Some limitations of this study was that the sample size was too small (N=20) so it was not representative of the larger population. There is a biased sample, the age group of the participants is fairly narrow. So the results obtained would not be acceptable to generalize the whole population. With a larger sample, the results may have varied. Also, the experiment was done too early in the morning when people are usually tired, sleepy, moody or hungry. So, their moods can have a great effect in how much time they take when testing in the three different conditions. And since, condition 3 took more attention and concentration, certain moods or hunger could have affected their concentration.

Future studies should examine look at Stroop test in regards to color and shape.in color-object naming instead of just color-word naming to see if our brain works the same way for both tasks. The sample size should be much larger and there should be more variability. Also, gender should be divided equally because in our study, there were 9 females and only 3 males. Also, future studies should do the Stroop task with other different age groups and compare how one age group’s mean reaction time is different from that of a younger or older age group.

References

Cattell, J. M. (1886). The time it takes to see and name objects. Mind, 11, 63-65.85). Hillsdale, NJ: Erlbaum.

Cohen, J., Dunbar, K., and McClelland, J. (1990). On the Control of Automatic Processes: A Parallel Distributed Processing Account of the Stroop Effect.

Psychological Review, 97 (3) 332-361. Retrieved from www.psych.stanford.edu/~jlm/papers/CohenDunbarMcC90.pdf.

Eidels, A., Townsend, J., & Algom, D. (2009). Comparing perception of stroop stimuli infocused versus divided attention paradigms: Evidence for dramatic processing differences Cognition, doi:10.1016/j.cognition.2009.08.008.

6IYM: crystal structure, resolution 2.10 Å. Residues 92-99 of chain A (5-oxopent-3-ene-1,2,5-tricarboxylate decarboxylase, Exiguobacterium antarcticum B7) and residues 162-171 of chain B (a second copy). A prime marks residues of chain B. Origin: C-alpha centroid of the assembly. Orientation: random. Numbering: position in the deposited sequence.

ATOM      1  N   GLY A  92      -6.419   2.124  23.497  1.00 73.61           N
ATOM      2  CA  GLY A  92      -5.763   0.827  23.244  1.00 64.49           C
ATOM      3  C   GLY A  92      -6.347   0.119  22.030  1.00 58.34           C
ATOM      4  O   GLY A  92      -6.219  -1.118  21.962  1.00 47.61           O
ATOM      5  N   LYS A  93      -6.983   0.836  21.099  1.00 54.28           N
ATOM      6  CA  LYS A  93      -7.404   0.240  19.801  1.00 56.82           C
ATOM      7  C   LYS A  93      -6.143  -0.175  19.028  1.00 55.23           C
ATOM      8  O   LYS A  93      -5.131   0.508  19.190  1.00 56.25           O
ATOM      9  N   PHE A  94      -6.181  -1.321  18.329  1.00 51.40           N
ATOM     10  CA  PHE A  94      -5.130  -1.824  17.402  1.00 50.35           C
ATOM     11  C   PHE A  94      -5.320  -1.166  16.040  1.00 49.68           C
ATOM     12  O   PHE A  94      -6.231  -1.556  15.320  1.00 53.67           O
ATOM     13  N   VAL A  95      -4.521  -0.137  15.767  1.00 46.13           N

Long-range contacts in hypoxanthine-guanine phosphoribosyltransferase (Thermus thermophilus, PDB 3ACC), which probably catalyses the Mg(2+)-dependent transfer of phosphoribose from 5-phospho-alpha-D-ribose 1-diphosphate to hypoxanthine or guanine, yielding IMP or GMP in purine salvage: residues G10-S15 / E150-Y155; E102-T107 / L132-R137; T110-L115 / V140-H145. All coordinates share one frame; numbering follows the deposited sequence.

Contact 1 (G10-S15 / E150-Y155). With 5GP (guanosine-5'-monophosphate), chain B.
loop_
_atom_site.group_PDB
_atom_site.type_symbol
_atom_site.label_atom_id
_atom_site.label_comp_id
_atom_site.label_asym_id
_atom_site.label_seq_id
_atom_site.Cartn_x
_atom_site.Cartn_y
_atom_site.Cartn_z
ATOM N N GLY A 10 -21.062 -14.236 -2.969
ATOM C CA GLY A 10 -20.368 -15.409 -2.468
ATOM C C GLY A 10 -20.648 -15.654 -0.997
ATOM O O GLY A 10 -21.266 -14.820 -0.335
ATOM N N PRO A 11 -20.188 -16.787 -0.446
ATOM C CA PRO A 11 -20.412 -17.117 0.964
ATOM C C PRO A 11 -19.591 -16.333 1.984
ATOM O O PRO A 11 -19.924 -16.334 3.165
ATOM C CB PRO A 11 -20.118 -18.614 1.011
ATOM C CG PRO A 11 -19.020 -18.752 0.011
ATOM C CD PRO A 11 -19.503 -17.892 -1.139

Flowers, J.H., Warner, J.L., & Polansky, M.L. (1979). Response and encoding factors in "ignoring" irrelevant information.Memory & Cognition, 7,86-94

Healy, A. (1994). Letter detection: A window to unitization and other cognitive processes in reading text. Psychonomic Bulletin & Review, 3, 333-334

Shiffrin, R. M., & Schneider, W. (1977). Controlled and automatic human information processing: II. Perceptual learning, automatic attending, and a general theory. Psychological Review, 84, 127-190.

Stroop, J. R. (1935). Studies of interference in serial verbal reactions. Journal of Experimental Psychology, 12, 643-662.

Figure1. -. The control condition the mean score and standard deviation was (M=1494.89, SD= 314.19), in the incongruent condition the mean score and standard deviation was (M=1545.93, SD=283.30, and in the congruent condition the mean score and standard deviation was (M=1483.74, SD= 264.03). The bars represent SD from the mean

Figure 2.- The control condition the mean score and standard deviation was (M=1661.22, SD=248.22), in the incongruent condition the mean score and standard deviation-n was (M=17.63.41, SD=416.93), and in the congruent condition the mean score and standard deviation was (M=1400.78, SD=454.59). The “**” represents a p<.005. The bars represent SD from the mean